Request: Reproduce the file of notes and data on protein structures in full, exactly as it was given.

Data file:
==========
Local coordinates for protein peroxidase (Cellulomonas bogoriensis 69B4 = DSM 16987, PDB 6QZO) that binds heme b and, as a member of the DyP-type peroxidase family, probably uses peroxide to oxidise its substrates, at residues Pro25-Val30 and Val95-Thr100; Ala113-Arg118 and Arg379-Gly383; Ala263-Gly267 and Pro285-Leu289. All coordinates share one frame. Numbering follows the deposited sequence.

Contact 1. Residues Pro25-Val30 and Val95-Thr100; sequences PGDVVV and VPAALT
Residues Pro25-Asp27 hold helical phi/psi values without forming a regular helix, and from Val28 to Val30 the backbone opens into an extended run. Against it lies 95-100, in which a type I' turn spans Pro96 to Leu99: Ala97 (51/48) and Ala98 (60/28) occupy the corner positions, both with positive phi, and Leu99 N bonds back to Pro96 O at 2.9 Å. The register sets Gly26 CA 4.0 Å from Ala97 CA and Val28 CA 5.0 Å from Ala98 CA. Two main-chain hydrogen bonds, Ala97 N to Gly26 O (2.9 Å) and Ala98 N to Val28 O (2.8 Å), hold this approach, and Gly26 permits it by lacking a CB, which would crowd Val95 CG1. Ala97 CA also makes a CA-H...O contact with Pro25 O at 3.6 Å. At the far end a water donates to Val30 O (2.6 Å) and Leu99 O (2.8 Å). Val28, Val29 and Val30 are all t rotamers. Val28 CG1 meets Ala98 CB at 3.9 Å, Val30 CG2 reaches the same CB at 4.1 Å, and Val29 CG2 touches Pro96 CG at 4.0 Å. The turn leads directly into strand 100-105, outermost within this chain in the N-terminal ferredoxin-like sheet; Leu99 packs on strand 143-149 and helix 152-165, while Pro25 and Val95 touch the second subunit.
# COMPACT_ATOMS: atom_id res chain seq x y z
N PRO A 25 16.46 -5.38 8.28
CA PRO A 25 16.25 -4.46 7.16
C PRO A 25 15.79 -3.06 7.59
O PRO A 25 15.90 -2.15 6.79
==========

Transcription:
Local coordinates for protein peroxidase (Cellulomonas bogoriensis 69B4 = DSM 16987, PDB 6QZO) that binds heme b and, as a member of the DyP-type peroxidase family, probably uses peroxide to oxidise its substrates, at residues Pro25-Val30 and Val95-Thr100; Ala113-Arg118 and Arg379-Gly383; Ala263-Gly267 and Pro285-Leu289. All coordinates share one frame. Numbering follows the deposited sequence.

Contact 1. Residues Pro25-Val30 and Val95-Thr100; sequences PGDVVV and VPAALT
Residues Pro25-Asp27 hold helical phi/psi values without forming a regular helix, and from Val28 to Val30 the backbone opens into an extended run. Against it lies 95-100, in which a type I' turn spans Pro96 to Leu99: Ala97 (51/48) and Ala98 (60/28) occupy the corner positions, both with positive phi, and Leu99 N bonds back to Pro96 O at 2.9 Å. The register sets Gly26 CA 4.0 Å from Ala97 CA and Val28 CA 5.0 Å from Ala98 CA. Two main-chain hydrogen bonds, Ala97 N to Gly26 O (2.9 Å) and Ala98 N to Val28 O (2.8 Å), hold this approach, and Gly26 permits it by lacking a CB, which would crowd Val95 CG1. Ala97 CA also makes a CA-H...O contact with Pro25 O at 3.6 Å. At the far end a water donates to Val30 O (2.6 Å) and Leu99 O (2.8 Å). Val28, Val29 and Val30 are all t rotamers. Val28 CG1 meets Ala98 CB at 3.9 Å, Val30 CG2 reaches the same CB at 4.1 Å, and Val29 CG2 touches Pro96 CG at 4.0 Å. The turn leads directly into strand 100-105, outermost within this chain in the N-terminal ferredoxin-like sheet; Leu99 packs on strand 143-149 and helix 152-165, while Pro25 and Val95 touch the second subunit.
# COMPACT_ATOMS: atom_id res chain seq x y z
N PRO A 25 16.46 -5.38 8.28
CA PRO A 25 16.25 -4.46 7.16
C PRO A 25 15.79 -3.06 7.59
O PRO A 25 15.90 -2.15 6.79